- The Washington Times - Tuesday, November 1, 2011


A presidential election looms on the horizon and already the nation’s great organs of opinion - and occasionally of fact - are gearing up to serve the commonweal and ever so quietly, their own biases.

Already we are told that Herman Cain, the nonpolitician seeking the Republican nomination, had two untoward incidents in the 1990s with ladies who were not his wife - or maybe he did not. He pleads innocent. His wife does, too. Then there is Gov. Rick Perry. He has appeared hesitant on the debate platform. First, he said he was fatigued. Then he explained he is a bad debater and so what? Ours is not a parliamentary system, and the only time a candidate’s ability to debate is exigent is during election time. After that, a candidate’s powers of debate matter about as much as a candidate’s facility with chopsticks. Judgment, decisiveness, managerial skill and experience are what matter. Witness the pitiable floundering of the Obama administration.

As for speaking in public, one can use a teleprompter, as our present chief executive does. At least he did, until the truck carrying the presidential teleprompters disappeared and with the truck went the presidential seal, too. President Obama really liked his presidential seal, and I publicly plead with the scoundrels who took the truck to give the seal back. Or perhaps the infamous Koch brothers could buy our president a new one.

At any rate, the presidential season is upon us so I expect to discover many shocking things in our public-spirited press. Though I must say ancient charges of sexual indiscretion by Mr. Cain startle me. When similar charges (and much else) were revealed two decades ago about President Clinton in the American Spectator, my colleagues in the press were horrified. A tacit bond of good taste had been broken. Boys will be boys. They all do it. What is it that people have about this thing called sex? Has the Spectator no shame?

Ah well, at any rate, there is a lot of hypocrisy in reporting politics. Still, it is a presidential race that faces us, and I have decided to look into what other journalists have through the years noticed as scandalous about our presidents. A veritable mother lode appeared in the July 1928 American Mercury, edited by the great editor and man of letters H.L. Mencken. The piece was not written by Mencken but by his much-underesteemed colleague, George Jean Nathan, a drama critic but also a historian of Americana. If he were on the scene today and he could stand the indignity, I think he would make an excellent talking head, though the audience would need constant recourse to the dictionary and to a book on etiquette. Nathan was a well-educated gentleman and very amusing.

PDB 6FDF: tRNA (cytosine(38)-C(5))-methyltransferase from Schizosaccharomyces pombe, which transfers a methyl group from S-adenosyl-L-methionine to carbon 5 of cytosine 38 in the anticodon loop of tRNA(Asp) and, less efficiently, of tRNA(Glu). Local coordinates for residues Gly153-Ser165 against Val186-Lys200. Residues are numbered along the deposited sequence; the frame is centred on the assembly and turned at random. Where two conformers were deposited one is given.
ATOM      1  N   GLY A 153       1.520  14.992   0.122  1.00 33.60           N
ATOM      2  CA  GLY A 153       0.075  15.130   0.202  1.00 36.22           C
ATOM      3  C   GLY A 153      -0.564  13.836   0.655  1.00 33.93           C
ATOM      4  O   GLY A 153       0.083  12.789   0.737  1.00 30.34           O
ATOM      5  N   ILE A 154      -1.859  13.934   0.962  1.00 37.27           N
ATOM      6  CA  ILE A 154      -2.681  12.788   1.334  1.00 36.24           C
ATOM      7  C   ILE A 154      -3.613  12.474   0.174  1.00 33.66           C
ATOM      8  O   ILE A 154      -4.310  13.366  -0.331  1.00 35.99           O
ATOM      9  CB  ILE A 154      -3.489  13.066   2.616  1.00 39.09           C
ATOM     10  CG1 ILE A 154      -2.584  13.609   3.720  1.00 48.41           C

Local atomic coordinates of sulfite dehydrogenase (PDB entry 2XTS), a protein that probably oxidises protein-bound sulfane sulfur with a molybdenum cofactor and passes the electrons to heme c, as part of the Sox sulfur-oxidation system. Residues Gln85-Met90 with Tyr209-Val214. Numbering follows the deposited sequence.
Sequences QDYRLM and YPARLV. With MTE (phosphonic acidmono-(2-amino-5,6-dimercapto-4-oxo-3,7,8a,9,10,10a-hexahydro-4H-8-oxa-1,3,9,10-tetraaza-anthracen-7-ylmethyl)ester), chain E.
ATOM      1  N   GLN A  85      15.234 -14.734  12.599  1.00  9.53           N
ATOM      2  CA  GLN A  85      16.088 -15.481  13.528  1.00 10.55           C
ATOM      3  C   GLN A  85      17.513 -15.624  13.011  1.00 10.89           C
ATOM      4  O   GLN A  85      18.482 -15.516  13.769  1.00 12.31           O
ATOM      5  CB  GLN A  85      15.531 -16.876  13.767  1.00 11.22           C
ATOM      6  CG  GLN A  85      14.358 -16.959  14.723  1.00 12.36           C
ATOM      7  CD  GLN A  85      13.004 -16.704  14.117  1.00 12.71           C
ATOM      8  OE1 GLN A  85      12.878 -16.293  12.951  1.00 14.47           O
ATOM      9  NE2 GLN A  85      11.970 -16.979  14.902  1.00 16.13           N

According to Nathan, “James Monroe used toothpicks in the presence of his guests, and Andrew Jackson relished smelly cheeses so greatly - he served them regularly at his White House dinners - that the ladies sitting near him at table had to use extra large fans. John Quincy Adams perspired copiously and, after wiping the beads from his face, would dangle his wet handkerchief to and fro, spreading moisture over everybody about him.” Moreover, Nathan sniffed, “Zachary Taylor was a victim of chronic indigestion.” Millard Fillmore, so frequently compared nowadays with the present incumbent in the White House, “would frequently doze off and snore gently in the presence of his guests.” Even the war hero, President Grant, was not insulated from the journalists’ scorn. Grant, “like a good Methodist … used often to hit the bottle in private and to show up nicely enameled.” Also he smoked pungent cigars and “liked to blow rings at persons with whom he was talking.” Can you imagine such indiscretions today? President Grant did not even go out to the Rose Garden to blow his rings.

We are doubtless going to read in the press in the weeks to come more shocking tales about the candidates - at least the Republican candidates. Mr. Obama is a saintly man, though he rarely attends church and has Solyndra and other green projects on his mind these days. So there will be no whiff of scandal about him. But as for the rest of the candidates, I hope readers will take refuge in history and be reassured that no president today would smoke in the White House or, like Zach Taylor, burp.

R. Emmett Tyrrell Jr. is founder and editor-in-chief of the American Spectator and an adjunct scholar at the Hudson Institute. He is author of “After the Hangover: The Conservatives’ Road to Recovery” (Thomas Nelson, 2010).



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